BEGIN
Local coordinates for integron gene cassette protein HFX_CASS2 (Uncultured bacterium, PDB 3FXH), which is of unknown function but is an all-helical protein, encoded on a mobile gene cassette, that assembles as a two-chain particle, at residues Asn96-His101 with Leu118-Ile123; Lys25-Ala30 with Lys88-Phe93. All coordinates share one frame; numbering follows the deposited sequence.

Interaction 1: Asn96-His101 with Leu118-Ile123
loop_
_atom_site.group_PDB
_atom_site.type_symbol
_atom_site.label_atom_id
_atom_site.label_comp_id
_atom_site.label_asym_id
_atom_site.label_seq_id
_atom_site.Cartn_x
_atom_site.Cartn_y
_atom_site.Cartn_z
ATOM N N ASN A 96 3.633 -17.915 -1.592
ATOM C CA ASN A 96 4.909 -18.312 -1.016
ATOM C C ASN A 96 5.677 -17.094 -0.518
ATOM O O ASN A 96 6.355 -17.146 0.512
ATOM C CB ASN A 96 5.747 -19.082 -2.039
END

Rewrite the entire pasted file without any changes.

Local coordinates for integron gene cassette protein HFX_CASS2 (Uncultured bacterium, PDB 3FXH), which is of unknown function but is an all-helical protein, encoded on a mobile gene cassette, that assembles as a two-chain particle, at residues Asn96-His101 with Leu118-Ile123; Lys25-Ala30 with Lys88-Phe93. All coordinates share one frame; numbering follows the deposited sequence.

Interaction 1: Asn96-His101 with Leu118-Ile123
loop_
_atom_site.group_PDB
_atom_site.type_symbol
_atom_site.label_atom_id
_atom_site.label_comp_id
_atom_site.label_asym_id
_atom_site.label_seq_id
_atom_site.Cartn_x
_atom_site.Cartn_y
_atom_site.Cartn_z
ATOM N N ASN A 96 3.633 -17.915 -1.592
ATOM C CA ASN A 96 4.909 -18.312 -1.016
ATOM C C ASN A 96 5.677 -17.094 -0.518
ATOM O O ASN A 96 6.355 -17.146 0.512
ATOM C CB ASN A 96 5.747 -19.082 -2.039